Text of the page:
I know a high school student who is quite amazing. She’s keen. She’s hungry. She wants to be challenged. She’s also bored out of her mind. Frustrated. Angry. Because the truth is, she’s just jumping through hoops, and she knows it.
In the graded world, She’s a 95-percent student, and like many of our most capable students, she’s disengaged from her learning. Studies have shown that many of top students are simply “doing school.” In fact, an entire book has been written about it.
She’s a student who would thrive in an environment that allowed her to co-create her education. An environment that would allow her to spend 20 percent of school time pursuing her own interests â€” that would challenge her through inquiry, learning to collaborate on projects with students in other cities, provinces and countries.
She would thrive after being asked: “What do you want to learn?” “What do you want to read?” “What matters to you?” And then taking her answers and the curricular outcomes and designing a learning plan that incorporated all of this, plus embedded technology.
But she can’t
She’s stuck in a traditional school, in a traditional classroom, and she’s just putting in time. What a waste. But the truth is there are thousands of students bogged down in this exact situation.
In all honesty, I used to run one of those classrooms. But at a pivotal point in my teaching journey, I was presented with the opportunity to do things differently. I won’t pretend for a moment that it’s been easy. It hasn’t. But it’s been worth every moment, to see my classroom come alive. I shared part of the story here in a recent TEDx talk:
We start in the wrong place
So often in education we focus on the wrong things. Test scores. Marks. Awards. Simon Sinek has it right. We need to start with why. So often we start with other things like the what (curriculum) and the how (instructional strategies). I’m not saying content isn’t important. I want my doctor, lawyer & accountant to all know their content. But we’ve lost sight that it’s what you do with the content that matters. Memorizing & regurgitating falls miserably short of equipping our students.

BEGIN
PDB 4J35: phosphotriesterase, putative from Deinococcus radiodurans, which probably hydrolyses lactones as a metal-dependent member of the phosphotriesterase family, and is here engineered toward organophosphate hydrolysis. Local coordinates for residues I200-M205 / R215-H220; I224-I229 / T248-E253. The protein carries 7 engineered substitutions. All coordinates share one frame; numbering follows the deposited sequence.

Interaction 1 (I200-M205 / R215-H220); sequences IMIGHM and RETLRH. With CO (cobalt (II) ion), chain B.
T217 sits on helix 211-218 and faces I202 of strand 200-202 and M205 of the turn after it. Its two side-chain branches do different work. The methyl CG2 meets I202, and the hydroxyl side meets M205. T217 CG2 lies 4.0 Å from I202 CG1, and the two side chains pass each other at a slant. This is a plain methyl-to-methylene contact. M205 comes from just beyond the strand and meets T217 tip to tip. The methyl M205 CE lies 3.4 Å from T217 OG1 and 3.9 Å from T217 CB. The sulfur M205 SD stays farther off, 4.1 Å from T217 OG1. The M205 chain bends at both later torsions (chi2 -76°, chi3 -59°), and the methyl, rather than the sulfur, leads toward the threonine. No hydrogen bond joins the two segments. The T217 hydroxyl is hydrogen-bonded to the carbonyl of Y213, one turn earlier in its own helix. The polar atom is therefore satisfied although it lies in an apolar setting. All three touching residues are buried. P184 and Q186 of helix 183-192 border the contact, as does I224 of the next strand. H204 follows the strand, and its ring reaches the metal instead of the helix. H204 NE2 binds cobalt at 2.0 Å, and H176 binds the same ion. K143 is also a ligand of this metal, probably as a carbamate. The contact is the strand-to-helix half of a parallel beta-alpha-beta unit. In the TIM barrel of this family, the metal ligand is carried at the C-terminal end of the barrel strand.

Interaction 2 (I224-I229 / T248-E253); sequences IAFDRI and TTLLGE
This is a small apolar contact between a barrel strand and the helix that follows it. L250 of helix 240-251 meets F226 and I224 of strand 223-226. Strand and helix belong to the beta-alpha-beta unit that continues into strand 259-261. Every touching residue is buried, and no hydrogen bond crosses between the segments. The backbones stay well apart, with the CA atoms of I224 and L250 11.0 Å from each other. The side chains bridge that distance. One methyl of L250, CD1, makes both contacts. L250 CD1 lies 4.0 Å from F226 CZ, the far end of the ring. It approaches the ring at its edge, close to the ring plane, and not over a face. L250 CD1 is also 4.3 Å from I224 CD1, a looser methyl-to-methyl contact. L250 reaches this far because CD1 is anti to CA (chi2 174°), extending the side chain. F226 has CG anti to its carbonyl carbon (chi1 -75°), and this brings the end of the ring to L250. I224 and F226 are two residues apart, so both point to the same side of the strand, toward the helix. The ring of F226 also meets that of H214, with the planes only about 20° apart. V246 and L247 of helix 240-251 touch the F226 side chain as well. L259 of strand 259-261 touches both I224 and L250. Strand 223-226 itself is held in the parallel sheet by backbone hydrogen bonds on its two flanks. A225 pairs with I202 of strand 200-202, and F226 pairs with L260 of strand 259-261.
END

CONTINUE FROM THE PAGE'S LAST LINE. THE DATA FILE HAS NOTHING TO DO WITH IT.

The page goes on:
As Sinek states:
Very few people or companies can clearly articulate WHY they do WHAT they do. When I say why, I don’t mean to make money — that’s a result. By WHY I mean what is your purpose, cause or belief. WHY does your company exist? WHY do you get out of bed every morning? And WHY should anyone care?
I think teachers and school organizations need to ask themselves the Why questions, beginning with: Why do we own the learning and not our students? Or, as Will Richardson so eloquently posits, Why School?
Why do we have so many students like the one I know, frustrated and bored, just waiting to be challenged? We’ve made education about manipulation and hoops instead of inspiring our students to pursue learning that matters to them — learning that can help them make a difference in our communities and the world.
When I ask someone why they became a teacher, often it’s because they “love kids” or “want to make a difference.” That’s a pretty vague why.
So what do I believe? What is my why?
I believe students are fully competent to be co-creators of their own learning environments.
I believe that students can change the world; they are not the future; they are right now.
I believe that students need skills that go far beyond the content of most curricula.
I believe that students want to learn, but often they lack the environment that sparks the emergence of passionate, life-long learners.
I believe that my students have a voice and it should be heard.
I believe students can read at their appropriate grade level and still be illiterate.
I believe that each of my students has unique talents and interests that should merge with our learning environment at school.
I believe my students are not empty vessels waiting to be filled.
I believe that my students need to develop metacognitive skills and make their thinking visible.
I believe that students are fully capable of differentiating their own learning.
I believe my students are creative and can teach me important things.
I believe school shouldn’t be a place where young people go to watch older people work hard.
I believe, if given the chance and the right support, my students will become more than they ever thought they could be.
I believe that once students begin to see their talents and gifts, they will grow in confidence.
As a teacher:
I believe that my classroom should be a place of joy, engagement, learning and play.
I believe that I should be less helpful.
I believe that I should ask more questions, and offer fewer answers.